At 9:00 a.m., February 15, an “informal opening” of the school began at the “school headquarters, Ouachita avenue and Market street.” Unless Doan had use of another building in that vicinity, it was apparently the Como Hotel again. There, S. A. Kemp welcomed students to Hot Springs. This location may have been where Wiest registered and proffered his I.O.U. (acceptance of young Albert’s token belies criticism that Doan was completely mercenary) and where at least a few indoor chalk talks would have been held “in the event of inclement weather conditions.”
Local sportswriter Roy Bosson reported that 373 students had “journeyed to Hot Springs, Ark., by Pullman, bus, truck, freight and the thumb route to attend” the school: “One group from Wisconsin rolled in on a dilapidated truck, while two from New York arrived in style, driving a Packard.” Latecomers were still showing up. The tally would have been higher, in Doan’s opinion, except for cancellations caused by fear of flooding.
Bosson continued: “In greeting the students, Doan stressed the fact that his school is conducted on a ‘frank basis.’ ‘If, at the end of the school, a student has shown no natural ability we tell him to go home and forget baseball, other than as a recreation.’”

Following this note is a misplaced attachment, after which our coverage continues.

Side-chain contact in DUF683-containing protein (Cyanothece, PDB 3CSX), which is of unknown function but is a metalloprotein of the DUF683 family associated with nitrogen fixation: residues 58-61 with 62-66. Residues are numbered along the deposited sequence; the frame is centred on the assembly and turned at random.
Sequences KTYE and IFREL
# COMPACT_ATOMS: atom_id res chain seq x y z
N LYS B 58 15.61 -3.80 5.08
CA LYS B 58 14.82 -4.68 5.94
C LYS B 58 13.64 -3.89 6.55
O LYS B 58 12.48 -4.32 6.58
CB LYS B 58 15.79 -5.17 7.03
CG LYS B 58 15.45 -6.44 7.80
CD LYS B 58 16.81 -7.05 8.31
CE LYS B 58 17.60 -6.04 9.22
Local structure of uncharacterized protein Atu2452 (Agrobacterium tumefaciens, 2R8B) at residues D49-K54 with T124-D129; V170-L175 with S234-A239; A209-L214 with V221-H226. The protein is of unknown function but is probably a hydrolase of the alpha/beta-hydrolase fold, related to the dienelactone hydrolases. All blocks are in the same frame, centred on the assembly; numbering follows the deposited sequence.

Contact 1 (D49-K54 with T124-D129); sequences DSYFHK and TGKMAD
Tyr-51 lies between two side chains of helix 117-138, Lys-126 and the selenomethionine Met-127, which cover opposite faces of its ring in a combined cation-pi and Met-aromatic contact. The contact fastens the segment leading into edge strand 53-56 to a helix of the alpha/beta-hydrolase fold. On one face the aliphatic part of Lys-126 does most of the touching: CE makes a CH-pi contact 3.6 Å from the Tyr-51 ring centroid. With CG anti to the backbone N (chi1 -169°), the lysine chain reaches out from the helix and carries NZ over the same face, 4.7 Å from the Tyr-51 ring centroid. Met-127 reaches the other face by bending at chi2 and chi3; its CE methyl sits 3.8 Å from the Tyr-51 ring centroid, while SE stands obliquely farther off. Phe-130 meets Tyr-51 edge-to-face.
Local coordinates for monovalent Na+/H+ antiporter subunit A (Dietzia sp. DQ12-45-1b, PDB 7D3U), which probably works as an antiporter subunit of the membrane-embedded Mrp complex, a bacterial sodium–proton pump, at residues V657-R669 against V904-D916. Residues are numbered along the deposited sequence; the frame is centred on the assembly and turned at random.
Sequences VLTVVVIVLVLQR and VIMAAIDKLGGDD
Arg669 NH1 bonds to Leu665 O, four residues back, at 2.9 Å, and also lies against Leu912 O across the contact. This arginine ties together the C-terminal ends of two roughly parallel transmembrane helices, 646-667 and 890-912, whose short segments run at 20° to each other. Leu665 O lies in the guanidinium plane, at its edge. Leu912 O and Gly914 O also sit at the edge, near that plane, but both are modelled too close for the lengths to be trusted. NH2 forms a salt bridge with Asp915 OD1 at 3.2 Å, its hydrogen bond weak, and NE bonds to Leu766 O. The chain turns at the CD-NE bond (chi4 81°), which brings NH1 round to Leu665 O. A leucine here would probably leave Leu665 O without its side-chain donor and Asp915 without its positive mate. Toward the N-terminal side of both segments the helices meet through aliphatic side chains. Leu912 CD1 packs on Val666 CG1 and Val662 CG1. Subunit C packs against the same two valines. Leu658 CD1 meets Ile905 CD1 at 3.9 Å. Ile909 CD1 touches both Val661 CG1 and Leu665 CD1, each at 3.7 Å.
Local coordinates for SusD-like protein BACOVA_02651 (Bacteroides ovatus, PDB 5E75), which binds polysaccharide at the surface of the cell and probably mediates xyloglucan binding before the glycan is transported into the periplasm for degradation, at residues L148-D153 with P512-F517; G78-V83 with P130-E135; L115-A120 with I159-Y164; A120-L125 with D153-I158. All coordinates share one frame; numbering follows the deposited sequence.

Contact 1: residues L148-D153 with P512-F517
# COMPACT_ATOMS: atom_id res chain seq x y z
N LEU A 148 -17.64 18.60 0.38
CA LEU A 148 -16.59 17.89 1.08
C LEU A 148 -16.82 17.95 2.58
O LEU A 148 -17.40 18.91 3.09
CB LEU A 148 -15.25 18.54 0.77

The school used three playing fields: Ban Johnson at Whittington Park (current site of Weyerhauser offices and parking), Older (above the Alligator Farm), and Dean “at the end of Morrison avenue” (where the Boys and Girls Club grounds are today). At that time, Dean Field had two diamonds. “On rainy days, when the students are unable to get outdoors,” the aspiring lads received instruction indoors. “By diagrams, actual word and motion pictures the instructors point out the fundamentals . . .” Rain or shine, teachers conducted classes at night, “skull features” with “a large blackboard.”
As no rain fell on February 15, everybody betook themselves to their assigned pea patches.
Two men from the Chicago Daily News accompanied Doan and Hornsby on the jaunt to Whittington Park. At Ban Johnson Field, Hornsby put seventy-nine student infielders “through their paces.” The youngsters “were sent trotting twice around the park and then given brief instructions. They were told to ‘hold your steam’ for a few days and not to throw away their arms. The Rajah made them stand at the plate one by one, showed the proper stance and gave them such pointers as only one of his experience can.”
The gruff Hornsby apparently excelled with boys: “When [the students] ‘take a lap’ around the field, he jogs along beside them, kidding and scuffling with them. Before the first day of class was over, most of them were calling him ‘Rajah.’” (He was less popular with major leaguers of his acquaintance, many of whom found him ill-tempered, unpredictable, and blunt; Hall of Fame shortstop Travis Jackson, of Waldo, Arkansas, once uttered, diplomatically: “He had a good way of making everybody irritated.”)